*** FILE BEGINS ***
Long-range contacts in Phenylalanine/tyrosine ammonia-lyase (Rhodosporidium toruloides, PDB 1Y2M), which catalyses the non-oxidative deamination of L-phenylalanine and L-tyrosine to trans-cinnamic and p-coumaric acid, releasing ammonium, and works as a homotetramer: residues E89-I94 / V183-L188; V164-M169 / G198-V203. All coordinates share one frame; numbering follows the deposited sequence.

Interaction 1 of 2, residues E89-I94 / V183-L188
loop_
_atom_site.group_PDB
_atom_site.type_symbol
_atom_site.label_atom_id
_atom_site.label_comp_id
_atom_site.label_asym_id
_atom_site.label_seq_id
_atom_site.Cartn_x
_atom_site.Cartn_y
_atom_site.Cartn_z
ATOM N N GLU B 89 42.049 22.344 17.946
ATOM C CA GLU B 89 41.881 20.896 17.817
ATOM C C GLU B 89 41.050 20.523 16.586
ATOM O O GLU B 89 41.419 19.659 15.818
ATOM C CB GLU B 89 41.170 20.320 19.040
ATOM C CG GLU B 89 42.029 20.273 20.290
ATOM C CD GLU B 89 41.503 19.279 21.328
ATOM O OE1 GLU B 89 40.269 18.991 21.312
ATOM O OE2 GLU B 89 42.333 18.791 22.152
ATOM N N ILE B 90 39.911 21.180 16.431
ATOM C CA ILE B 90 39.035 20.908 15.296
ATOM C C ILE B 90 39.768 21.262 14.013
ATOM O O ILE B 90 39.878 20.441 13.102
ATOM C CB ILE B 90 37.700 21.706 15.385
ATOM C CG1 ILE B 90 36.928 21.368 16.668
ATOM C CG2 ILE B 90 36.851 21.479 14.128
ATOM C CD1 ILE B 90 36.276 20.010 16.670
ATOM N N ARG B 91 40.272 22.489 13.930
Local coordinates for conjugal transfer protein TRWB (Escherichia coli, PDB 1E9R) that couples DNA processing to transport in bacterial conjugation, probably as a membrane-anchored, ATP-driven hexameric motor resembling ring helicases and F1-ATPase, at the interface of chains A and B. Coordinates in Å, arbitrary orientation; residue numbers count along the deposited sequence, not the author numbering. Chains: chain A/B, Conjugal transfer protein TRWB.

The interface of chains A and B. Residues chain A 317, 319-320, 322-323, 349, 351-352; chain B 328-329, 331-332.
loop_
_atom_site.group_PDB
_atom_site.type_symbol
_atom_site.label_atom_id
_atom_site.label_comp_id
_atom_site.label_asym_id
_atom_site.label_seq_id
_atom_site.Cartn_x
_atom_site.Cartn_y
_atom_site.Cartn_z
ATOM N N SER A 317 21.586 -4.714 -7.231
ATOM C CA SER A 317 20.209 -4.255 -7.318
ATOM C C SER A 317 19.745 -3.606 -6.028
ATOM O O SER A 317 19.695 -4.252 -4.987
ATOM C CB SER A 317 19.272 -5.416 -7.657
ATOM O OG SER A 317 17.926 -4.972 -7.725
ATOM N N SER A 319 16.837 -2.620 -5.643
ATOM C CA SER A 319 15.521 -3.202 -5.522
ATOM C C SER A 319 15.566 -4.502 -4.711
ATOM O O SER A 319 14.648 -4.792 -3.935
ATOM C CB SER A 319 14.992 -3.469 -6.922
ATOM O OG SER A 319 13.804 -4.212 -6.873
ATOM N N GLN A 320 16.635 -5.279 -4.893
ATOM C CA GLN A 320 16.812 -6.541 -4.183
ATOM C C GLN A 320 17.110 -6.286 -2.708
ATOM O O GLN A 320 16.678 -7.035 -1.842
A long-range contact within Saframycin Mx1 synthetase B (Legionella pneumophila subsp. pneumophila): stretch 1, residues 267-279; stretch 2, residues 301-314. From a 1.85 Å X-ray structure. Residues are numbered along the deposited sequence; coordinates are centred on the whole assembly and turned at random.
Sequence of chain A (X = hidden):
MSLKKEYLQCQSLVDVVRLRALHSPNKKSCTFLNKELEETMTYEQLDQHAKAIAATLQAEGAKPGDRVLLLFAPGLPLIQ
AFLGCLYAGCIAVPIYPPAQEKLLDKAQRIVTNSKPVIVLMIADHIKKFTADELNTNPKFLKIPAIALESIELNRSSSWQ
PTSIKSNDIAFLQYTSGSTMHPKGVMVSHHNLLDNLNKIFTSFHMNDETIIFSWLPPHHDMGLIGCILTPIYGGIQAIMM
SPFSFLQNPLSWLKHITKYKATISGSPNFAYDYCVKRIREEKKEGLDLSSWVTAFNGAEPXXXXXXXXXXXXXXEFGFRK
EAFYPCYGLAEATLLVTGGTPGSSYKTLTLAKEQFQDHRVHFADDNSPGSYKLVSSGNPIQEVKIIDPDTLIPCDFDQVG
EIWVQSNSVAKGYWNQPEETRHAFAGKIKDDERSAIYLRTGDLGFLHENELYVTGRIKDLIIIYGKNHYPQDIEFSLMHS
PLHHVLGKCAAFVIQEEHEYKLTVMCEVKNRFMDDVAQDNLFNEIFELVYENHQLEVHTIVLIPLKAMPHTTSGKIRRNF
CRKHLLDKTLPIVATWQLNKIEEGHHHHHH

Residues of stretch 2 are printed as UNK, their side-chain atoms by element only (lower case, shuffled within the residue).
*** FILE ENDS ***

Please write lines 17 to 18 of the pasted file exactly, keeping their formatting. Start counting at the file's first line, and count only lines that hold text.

ATOM C CB GLU B 89 41.170 20.320 19.040
ATOM C CG GLU B 89 42.029 20.273 20.290